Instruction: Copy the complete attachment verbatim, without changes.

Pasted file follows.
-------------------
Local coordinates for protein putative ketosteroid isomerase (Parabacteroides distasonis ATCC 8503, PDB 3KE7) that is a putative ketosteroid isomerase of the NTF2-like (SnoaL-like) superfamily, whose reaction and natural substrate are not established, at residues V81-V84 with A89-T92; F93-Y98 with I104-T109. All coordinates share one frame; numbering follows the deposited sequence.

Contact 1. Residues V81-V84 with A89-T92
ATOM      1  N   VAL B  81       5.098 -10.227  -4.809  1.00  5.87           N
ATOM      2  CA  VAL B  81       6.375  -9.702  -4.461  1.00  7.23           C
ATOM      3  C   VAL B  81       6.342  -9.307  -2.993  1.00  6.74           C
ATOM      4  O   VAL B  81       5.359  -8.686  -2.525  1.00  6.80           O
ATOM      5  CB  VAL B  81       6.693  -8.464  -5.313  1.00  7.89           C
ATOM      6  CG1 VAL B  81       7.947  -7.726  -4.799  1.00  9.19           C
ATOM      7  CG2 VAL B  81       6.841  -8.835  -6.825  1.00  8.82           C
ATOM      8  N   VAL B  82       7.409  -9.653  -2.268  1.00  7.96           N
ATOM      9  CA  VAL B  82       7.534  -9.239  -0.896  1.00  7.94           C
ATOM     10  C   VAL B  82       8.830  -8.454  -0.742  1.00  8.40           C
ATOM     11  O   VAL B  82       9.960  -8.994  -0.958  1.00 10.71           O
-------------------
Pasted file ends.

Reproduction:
Local coordinates for protein putative ketosteroid isomerase (Parabacteroides distasonis ATCC 8503, PDB 3KE7) that is a putative ketosteroid isomerase of the NTF2-like (SnoaL-like) superfamily, whose reaction and natural substrate are not established, at residues V81-V84 with A89-T92; F93-Y98 with I104-T109. All coordinates share one frame; numbering follows the deposited sequence.

Contact 1. Residues V81-V84 with A89-T92
ATOM      1  N   VAL B  81       5.098 -10.227  -4.809  1.00  5.87           N
ATOM      2  CA  VAL B  81       6.375  -9.702  -4.461  1.00  7.23           C
ATOM      3  C   VAL B  81       6.342  -9.307  -2.993  1.00  6.74           C
ATOM      4  O   VAL B  81       5.359  -8.686  -2.525  1.00  6.80           O
ATOM      5  CB  VAL B  81       6.693  -8.464  -5.313  1.00  7.89           C
ATOM      6  CG1 VAL B  81       7.947  -7.726  -4.799  1.00  9.19           C
ATOM      7  CG2 VAL B  81       6.841  -8.835  -6.825  1.00  8.82           C
ATOM      8  N   VAL B  82       7.409  -9.653  -2.268  1.00  7.96           N
ATOM      9  CA  VAL B  82       7.534  -9.239  -0.896  1.00  7.94           C
ATOM     10  C   VAL B  82       8.830  -8.454  -0.742  1.00  8.40           C
ATOM     11  O   VAL B  82       9.960  -8.994  -0.958  1.00 10.71           O